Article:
Category Archives: Hollywood

If Made To Choose, My Favorite Celebrities Would Be …

Celebrity, Gender, Hollywood, Pop-Culture

MIKE TYSON. I’ve always thought he sounded interesting in interviews, but I lacked the interest and time to pursue further. Today, while reading the Wall Street Journal, I stumbled upon this by Mr. Tyson (I can identify with Tyson’s motivation for reading-material choice):

I love reading philosophy. … Nietzsche’s my favorite. He’s just insane. You have to have an IQ of at least 300 to truly understand him. Apart from philosophy, I’m always reading about history. Someone very wise once said the past is just the present in funny clothes. I read everything about Alexander, so I downloaded “Alexander the Great: The Macedonian Who Conquered the World” by Sean Patrick. Everyone thinks Alexander was this giant, but he was really a runt. “I would rather live a short life of glory than a long one of obscurity,” he said. I so related to that, coming from Brownsville, Brooklyn.
What did I have to look forward to—going in and out of prison, maybe getting shot and killed, or just a life of scuffling around like a common thief? Alexander, Napoleon, Genghis Khan, even a cold pimp like Iceberg Slim—they were all mama’s boys. That’s why Alexander kept pushing forward. He didn’t want to have to go home and be dominated by his mother. In general, I’m a sucker for collections of letters. You think you’ve got deep feelings? Read Napoleon’s love letters to Josephine. It’ll make you think that love is a form of insanity. Or read Virginia Woolf’s last letter to her husband before she loaded her coat up with stones and drowned herself in a river. I don’t really do any light reading, just deep, deep stuff. I’m not a light kind of guy.

So Tyson slapped a woman. Shut up! Who hasn’t felt like doing that! (This is my version of a Jeselnik-style Joke.)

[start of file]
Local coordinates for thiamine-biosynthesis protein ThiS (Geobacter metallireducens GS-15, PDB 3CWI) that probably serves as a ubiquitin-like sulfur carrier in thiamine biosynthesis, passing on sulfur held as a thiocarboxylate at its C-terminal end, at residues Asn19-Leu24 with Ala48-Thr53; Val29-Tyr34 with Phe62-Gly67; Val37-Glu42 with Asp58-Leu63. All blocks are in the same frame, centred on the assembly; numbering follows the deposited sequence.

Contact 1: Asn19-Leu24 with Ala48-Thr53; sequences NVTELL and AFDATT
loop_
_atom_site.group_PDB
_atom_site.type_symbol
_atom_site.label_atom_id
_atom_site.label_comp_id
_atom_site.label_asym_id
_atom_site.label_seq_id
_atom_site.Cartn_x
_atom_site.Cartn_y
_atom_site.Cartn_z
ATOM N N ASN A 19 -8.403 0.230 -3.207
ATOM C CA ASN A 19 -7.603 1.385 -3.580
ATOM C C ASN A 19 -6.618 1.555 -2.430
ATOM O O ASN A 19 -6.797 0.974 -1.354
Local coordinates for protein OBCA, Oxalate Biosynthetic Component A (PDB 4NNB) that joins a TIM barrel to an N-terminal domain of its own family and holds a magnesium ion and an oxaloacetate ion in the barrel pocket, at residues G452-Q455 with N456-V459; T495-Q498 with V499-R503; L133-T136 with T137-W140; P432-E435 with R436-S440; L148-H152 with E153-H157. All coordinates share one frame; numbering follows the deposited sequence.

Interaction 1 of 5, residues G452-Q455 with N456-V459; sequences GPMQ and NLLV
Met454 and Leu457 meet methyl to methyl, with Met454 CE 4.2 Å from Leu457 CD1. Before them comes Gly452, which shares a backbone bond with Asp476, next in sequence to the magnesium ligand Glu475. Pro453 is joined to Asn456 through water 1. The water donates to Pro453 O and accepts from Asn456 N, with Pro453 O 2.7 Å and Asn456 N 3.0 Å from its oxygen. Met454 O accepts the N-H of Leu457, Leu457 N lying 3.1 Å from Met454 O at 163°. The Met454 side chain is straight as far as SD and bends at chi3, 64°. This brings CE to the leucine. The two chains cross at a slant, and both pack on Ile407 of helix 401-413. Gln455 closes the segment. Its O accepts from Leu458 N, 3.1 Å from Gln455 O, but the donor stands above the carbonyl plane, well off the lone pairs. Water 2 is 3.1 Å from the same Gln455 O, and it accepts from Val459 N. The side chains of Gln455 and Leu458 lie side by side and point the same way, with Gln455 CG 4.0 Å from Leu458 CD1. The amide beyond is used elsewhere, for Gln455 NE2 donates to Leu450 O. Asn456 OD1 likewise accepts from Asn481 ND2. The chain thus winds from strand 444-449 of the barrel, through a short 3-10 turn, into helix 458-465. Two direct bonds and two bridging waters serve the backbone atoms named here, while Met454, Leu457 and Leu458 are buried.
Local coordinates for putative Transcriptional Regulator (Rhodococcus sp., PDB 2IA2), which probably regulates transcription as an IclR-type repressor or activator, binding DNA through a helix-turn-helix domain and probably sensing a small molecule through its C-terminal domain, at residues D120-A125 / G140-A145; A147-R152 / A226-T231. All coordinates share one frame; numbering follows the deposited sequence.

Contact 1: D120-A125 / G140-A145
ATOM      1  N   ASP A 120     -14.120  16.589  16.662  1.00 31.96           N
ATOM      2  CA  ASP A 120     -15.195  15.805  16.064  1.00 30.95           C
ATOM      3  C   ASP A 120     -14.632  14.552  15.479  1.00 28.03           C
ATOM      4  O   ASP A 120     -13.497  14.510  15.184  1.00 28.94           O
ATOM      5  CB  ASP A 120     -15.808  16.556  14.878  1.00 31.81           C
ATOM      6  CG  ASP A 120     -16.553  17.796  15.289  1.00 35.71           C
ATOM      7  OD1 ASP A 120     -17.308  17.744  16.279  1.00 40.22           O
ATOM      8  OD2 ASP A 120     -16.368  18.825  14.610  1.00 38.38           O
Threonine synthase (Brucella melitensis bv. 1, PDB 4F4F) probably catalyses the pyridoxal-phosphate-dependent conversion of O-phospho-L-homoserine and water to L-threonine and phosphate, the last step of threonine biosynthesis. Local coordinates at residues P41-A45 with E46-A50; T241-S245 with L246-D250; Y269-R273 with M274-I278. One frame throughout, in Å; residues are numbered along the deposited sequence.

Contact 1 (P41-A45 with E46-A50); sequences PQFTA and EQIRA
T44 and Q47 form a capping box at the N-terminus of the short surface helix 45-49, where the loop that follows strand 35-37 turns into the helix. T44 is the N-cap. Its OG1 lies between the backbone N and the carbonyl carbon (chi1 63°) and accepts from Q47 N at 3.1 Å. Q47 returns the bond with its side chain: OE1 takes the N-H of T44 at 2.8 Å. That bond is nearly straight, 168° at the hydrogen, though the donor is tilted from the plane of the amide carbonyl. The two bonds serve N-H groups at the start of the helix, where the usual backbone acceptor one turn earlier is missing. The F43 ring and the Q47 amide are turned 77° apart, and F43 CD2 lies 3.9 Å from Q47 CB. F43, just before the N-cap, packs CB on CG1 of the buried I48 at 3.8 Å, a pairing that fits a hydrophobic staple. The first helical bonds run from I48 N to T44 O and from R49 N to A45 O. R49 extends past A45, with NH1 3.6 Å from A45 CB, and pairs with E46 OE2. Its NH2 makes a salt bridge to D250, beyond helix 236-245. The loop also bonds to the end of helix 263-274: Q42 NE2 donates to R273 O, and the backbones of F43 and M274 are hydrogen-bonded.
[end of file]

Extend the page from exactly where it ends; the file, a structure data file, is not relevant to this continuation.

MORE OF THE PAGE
If forced to choose someone other than Anthony-Jeselnik, another favorite celebrity would be … DENNIS RODMAN.

Dennis Rodman has a road-map to peace: “building trust and understanding through sport and cultural exchanges,” as he put it. It’s slow, laborious and precludes lobbing bombs at North Korea or depriving its poor, long-suffering people of contact with the world.
Rodman says this about his frequent visits to Pyongyang: “I know in time Americans will see I’m just trying to help us all get along and see eye to eye through basketball and with my friendship with Kim I know this will happen.”
These are baby steps, but it’s one man’s way of opening up a closed and cloistered society to outside influence: through positive, voluntary exchanges and interactions.

Fortunately, I don’t have to choose.


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UPDATE II: ‘The New Hunger Games: Empty Calories’

Film, Hollywood, Intelligence, Pop-Culture

I was unable to endure more than 15 minutes of the first, much-ballyhooed Hunger Games. Much to the consternation of the company present, I muttered about obedient America in-thrall to DC warfare propaganda. Writes Steve Sailer about the next installment: “Like the Twilight series, Suzanne Collins’s The Hunger Games young-adult novels are aimed at 12-year-old female readers. This puts the movies squarely in the intellectual wheelhouse of average Americans, a sizable fraction of whom don’t read much at all”:

… Perhaps we might eventually see a smile from Jennifer Lawrence (no relation to Francis), the Oscar-winning (Silver Linings Playbook) actress who plays the PTSD-addled heroine Katniss Everdeen.

Much of Lawrence’s star appeal to teenagers comes from being a normal-looking pretty American girl, a Homecoming-Queen-second-runner-up type. Her apple-cheeked face is distinctive mostly for her wide, well-padded cheekbones.

Since she’s only 23, everybody predicts a great career for her. But she strikes me as a girl built more for comfort than for speed, one whom Hollywood will hound to keep her weight down, with unpredictable consequences. Already, they seem to be doing something strange with her face. Lighting? Makeup? Digital manipulation in postproduction? Collagen injections? Beats me, but ever since X-Men: First Class she hasn’t looked the same as she did in her early low-budget films Winter’s Bone and The Beaver.

… Perhaps The Hunger Games works best as an allegorical critique of poor dumb Red State Americans volunteering to serve in the Capitol’s wars without even getting a cut of the Beltway’s black-budget contracts.

Thus the heroine is never tempted to side with the rich and powerful, although you can’t really credit her for that considering their taste in couture. The Capitol denizens are addicted to godawful conspicuous consumption rather than to the current status system in which you show off what esoterica you notice (how much carbon was emitted bringing your carrots to market, for instance) and all the massive facts you ostentatiously fail to notice.